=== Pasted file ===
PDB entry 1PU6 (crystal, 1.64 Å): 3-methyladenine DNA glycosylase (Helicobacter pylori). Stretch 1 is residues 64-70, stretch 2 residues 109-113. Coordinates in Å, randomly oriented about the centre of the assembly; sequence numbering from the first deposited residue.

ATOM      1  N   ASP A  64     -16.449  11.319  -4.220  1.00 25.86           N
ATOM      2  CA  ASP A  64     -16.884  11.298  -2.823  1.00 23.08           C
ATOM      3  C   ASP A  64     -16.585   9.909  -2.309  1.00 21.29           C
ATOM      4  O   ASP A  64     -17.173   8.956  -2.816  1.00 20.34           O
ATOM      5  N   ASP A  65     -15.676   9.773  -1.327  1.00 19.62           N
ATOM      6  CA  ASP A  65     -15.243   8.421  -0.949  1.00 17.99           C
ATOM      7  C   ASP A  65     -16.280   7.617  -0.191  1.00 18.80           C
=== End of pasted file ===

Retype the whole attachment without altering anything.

PDB entry 1PU6 (crystal, 1.64 Å): 3-methyladenine DNA glycosylase (Helicobacter pylori). Stretch 1 is residues 64-70, stretch 2 residues 109-113. Coordinates in Å, randomly oriented about the centre of the assembly; sequence numbering from the first deposited residue.

ATOM      1  N   ASP A  64     -16.449  11.319  -4.220  1.00 25.86           N
ATOM      2  CA  ASP A  64     -16.884  11.298  -2.823  1.00 23.08           C
ATOM      3  C   ASP A  64     -16.585   9.909  -2.309  1.00 21.29           C
ATOM      4  O   ASP A  64     -17.173   8.956  -2.816  1.00 20.34           O
ATOM      5  N   ASP A  65     -15.676   9.773  -1.327  1.00 19.62           N
ATOM      6  CA  ASP A  65     -15.243   8.421  -0.949  1.00 17.99           C
ATOM      7  C   ASP A  65     -16.280   7.617  -0.191  1.00 18.80           C